Failure to Prevent & Treat Heart Attack
According to the Centers for Disease Control and Prevention, heart disease and strokes are the first and third leading cause of death in the United States, respectively. If you or a loved one has been injured because a medical provider failed to prevent a heart attack or misdiagnosed a stroke, contact me, Chicago medical malpractice lawyer Valerie Leopold to schedule a free consultation.When Hospitals Hold Responsibility
Not every heart attack or stroke can be prevented. But doctors often overlook symptoms of these conditions, and as a result, patients suffer unnecessarily with injury or death.
- Heart attacks — Failure to diagnose a heart attack can be a factor in a medical malpractice case. There are telltale signs of a heart attack, including chest pain, upper body pain, and shortness of breath. When a patient exhibits any of these symptoms and hospitals fail to respond appropriately, patients may suffer a preventable heart attack.
- Strokes — When doctors ignore the telltale signs of a stroke and a patient suffers as a result, they may be held responsible for their negligence. Warning signs that may indicate a stroke include dizziness, difficulty speaking and keeping balance, and numbness on one side of the face or body.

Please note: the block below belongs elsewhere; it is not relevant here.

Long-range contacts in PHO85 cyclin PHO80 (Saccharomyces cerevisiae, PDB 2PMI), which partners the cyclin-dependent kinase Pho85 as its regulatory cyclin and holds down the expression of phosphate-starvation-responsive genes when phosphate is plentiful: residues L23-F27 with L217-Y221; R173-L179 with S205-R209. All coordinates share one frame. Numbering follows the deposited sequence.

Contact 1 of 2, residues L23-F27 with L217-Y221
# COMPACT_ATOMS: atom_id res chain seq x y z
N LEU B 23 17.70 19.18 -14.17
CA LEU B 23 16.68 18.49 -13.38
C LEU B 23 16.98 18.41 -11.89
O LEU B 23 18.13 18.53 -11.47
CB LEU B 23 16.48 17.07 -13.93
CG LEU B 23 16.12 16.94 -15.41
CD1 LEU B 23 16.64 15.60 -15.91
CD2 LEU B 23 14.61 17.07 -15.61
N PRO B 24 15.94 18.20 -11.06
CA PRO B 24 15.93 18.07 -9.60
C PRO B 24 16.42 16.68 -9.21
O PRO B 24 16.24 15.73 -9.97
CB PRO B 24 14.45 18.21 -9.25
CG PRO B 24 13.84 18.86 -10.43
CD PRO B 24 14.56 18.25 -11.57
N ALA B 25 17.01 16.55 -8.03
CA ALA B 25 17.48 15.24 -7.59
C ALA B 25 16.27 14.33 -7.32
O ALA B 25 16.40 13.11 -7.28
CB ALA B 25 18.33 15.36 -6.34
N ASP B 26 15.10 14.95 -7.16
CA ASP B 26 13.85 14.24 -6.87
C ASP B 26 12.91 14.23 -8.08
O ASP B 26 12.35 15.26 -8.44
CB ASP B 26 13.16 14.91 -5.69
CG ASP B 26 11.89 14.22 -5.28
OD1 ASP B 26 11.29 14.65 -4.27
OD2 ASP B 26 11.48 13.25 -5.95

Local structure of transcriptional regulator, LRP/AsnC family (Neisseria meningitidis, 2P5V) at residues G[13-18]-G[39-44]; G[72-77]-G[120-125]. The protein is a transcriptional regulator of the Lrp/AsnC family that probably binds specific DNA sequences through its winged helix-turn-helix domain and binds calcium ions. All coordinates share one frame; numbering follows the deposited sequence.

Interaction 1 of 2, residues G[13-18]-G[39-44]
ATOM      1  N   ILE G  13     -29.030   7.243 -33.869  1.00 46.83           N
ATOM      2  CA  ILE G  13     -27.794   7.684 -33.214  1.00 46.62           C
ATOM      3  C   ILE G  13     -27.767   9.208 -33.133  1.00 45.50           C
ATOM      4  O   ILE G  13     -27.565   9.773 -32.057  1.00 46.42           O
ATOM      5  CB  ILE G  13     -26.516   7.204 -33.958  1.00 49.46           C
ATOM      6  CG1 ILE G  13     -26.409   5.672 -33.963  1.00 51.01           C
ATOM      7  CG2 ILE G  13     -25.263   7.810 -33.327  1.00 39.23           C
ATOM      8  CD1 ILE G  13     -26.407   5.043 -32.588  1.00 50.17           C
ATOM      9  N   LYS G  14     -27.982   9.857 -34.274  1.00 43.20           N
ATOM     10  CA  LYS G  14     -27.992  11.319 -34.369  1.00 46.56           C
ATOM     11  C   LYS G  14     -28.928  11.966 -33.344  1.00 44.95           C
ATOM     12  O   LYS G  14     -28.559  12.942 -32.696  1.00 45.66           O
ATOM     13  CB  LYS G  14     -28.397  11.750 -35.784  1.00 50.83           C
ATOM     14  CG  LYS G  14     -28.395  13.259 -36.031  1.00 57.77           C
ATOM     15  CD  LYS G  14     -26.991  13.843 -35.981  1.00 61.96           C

Do you believe proper medical attention could have prevented a heart attack or stroke and subsequent paralysis or death? At Leopold & Associates, we can help you make sense of the issues you are facing and recommend a course of legal action. Do not wait to talk to a lawyer. Memories fade, injuries can partially heal, and there may be limited time in which to take legal action.
Find out more about failure to diagnose stroke.Contact a Cook County Medical Malpractice Attorney
If a doctor failed to prevent your heart attack or stroke, contact Chicago medical malpractice attorney Valerie Leopold for a free consultation to discuss your case options. We represent individuals who have been treated at all major hospitals in the Chicago metropolitan area, including Northwestern Memorial Hospital, University of Chicago Medical Center, Loyola University Medical Center, Rush University Medical Center, University of Illinois Medical Center at Chicago, and others.